|Facsimile of a wax teaching model made by Sergeant Thomas H. Kelsey for the New Zealand Medical Corps facial and jaw injury unit, c. 1917. British National Army Museum Copyright, released under CC BY-NC-ND 4.0 license.|
“A chirurgien should have…the harte of a lyin…the eyes of a hawke…[and] the hands of a woman.”
– John Halle, English surgeon (c. 1529–c. 1568)
Dr. Harold Gillies (1882–1960) was born in New Zealand to a family of Scottish origin. He studied medicine at Cambridge and took further training in otorhinolaryngology. When the First World War started, he volunteered for service but was not called up until 1915. This was a war where “military technology had wildly surpassed…medical capabilities.”
Machine guns and artillery killed and maimed. Flame-throwers produced horrific burns. Tanks crews suffered from burns and shrapnel injuries when a tank was hit by shellfire. Pilots were burned and disfigured in plane crashes.
In 1915, Dr. Gillies was sent to France. He quickly understood that his narrow surgical skills were not enough to treat men with “noses…blown off…jaws…shattered, tongues…torn out, and eyeballs…dislodged. In some cases, entire faces were obliterated.” The loss of a limb might make a soldier a “hero” to the people back home. But the destruction of a jaw or any part of the face made a soldier an outcast, a monster, arousing “feelings of revulsion and disgust” in others, and very often in himself. In France, mutilated soldiers were called les gueules cassés (“broken faces”). Reconstructive surgery was needed to restore function (eating, swallowing, speech) as well as appearance. Dr. Gillies threw himself into this mission and persevered, treating over 2,000 patients during the war. There was no sense, he realized, in restoring an outward appearance by surgically altering soft tissues (skin, muscle) without providing a structural framework of bone or cartilage taken from other places on the patient’s body.
Skin can be used to repair wounds in two ways. A graft is a piece of skin completely detached from its site of origin and placed on a wound. The graft may survive if new blood vessels form quickly and enter the graft to keep it alive. Often, grafts fail. The second approach is to treat a wound with a “skin flap,” a peninsula of tissue that remains attached on one side to the original, uninjured site and retains its blood supply. The flap is maintained until the tissue of the flap is supplied with blood vessels from the wound site. It is then cut free from the one side of original attachment.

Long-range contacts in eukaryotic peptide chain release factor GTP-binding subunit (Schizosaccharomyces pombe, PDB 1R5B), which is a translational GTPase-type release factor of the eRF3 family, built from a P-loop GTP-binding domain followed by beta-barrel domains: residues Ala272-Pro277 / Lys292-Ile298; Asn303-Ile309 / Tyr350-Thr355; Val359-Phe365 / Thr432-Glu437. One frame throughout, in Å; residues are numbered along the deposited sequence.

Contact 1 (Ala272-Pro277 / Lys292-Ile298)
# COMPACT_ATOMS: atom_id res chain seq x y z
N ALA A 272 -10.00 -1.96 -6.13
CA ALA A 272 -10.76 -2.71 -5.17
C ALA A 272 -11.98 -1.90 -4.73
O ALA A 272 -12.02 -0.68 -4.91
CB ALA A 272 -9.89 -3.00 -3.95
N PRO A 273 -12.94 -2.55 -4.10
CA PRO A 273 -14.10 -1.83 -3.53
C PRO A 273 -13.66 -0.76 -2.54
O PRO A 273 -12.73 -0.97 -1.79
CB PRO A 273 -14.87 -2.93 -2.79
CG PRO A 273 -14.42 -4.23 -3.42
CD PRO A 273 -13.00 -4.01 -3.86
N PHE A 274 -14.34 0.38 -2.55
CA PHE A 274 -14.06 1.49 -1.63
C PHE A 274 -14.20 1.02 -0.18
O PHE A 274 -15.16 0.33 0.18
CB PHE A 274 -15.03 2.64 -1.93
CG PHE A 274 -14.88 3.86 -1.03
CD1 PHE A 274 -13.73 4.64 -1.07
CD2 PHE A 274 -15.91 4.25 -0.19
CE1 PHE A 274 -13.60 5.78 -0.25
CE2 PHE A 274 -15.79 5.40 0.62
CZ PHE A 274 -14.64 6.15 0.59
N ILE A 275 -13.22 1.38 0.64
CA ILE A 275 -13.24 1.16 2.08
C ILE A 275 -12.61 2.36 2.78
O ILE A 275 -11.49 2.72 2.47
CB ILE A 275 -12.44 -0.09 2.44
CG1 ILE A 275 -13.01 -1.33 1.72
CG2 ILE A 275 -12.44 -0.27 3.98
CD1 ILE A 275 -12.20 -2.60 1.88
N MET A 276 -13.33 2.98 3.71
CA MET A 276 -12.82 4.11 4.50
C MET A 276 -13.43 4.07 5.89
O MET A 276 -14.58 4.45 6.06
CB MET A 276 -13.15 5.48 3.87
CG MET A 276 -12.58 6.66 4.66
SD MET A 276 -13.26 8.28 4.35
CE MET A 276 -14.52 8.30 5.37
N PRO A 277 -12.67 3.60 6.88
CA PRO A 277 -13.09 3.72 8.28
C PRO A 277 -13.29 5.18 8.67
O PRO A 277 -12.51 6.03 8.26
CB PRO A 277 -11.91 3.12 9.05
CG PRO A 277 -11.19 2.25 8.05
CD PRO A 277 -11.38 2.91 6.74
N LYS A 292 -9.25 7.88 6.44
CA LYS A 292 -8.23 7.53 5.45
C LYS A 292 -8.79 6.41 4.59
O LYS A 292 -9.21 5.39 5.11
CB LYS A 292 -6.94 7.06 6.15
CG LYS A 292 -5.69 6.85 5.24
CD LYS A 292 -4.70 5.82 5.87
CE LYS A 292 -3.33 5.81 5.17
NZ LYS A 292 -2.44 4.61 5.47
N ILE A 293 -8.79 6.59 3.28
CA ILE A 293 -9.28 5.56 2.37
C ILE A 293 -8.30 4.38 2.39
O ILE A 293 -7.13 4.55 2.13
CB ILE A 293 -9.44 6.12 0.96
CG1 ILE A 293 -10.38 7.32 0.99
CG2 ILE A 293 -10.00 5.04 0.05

Gillies learned these techniques, and improved his skills, by doing them. His great contribution—earning him the title of “father of modern plastic surgery”—was what he called the “tubed pedicle.” Here, the skin flap was made into a cylindrical shape, skin side out, and the free end stitched to the site of injury (figure). This kept the raw underside of the flap enclosed and less exposed to infection.
He was not only a skilled, creative surgeon, but a doctor who respected and encouraged his patients. They needed hope and encouragement to undergo the dozens of procedures, staged at intervals, to produce a more-or-less satisfactory result. He personally said to every new patient, “Don’t worry, sonny…You’ll be all right and have as good a face as most of us before we are finished with you.”
Gillies assembled a team of surgeons, anesthetists, dentists, radiologists, artists, sculptors, and photographers. All surgery was documented by drawings or photos for the instruction of other plastic surgeons. After bureaucratic objections and more of Dr. Gillies’ persistence, the Queen’s Hospital in Sidcup, Southeast London, was established as the place where facial reconstruction of British servicemen and -women took place. He wrote Plastic Surgery of the Face in 1920 and in 1957, Principles and Art of Plastic Surgery with Ralph Millard, a former Gillies trainee. He worked to get plastic surgery recognized as a legitimate branch of surgery.
During World War Two, he again worked as a plastic surgeon and performed some genital reconstructions. In 1945 he began a series of surgeries to construct a penis in a woman undergoing gender change. The phalloplasty technique Gillies used is the basis for the surgical technique used today. In the 1950s he taught plastic surgery techniques in Europe and in India.
This book is not a hagiography. The reader learns of Gillies’ errors in judgement and his personal quirks. There are also interesting asides about the assassination and tangle of alliances that drew Europe into the First World War, a short history of blood transfusion, and the “Spanish flu.”
HOWARD FISCHER, M.D., was a professor of pediatrics at Wayne State University School of Medicine, Detroit, Michigan.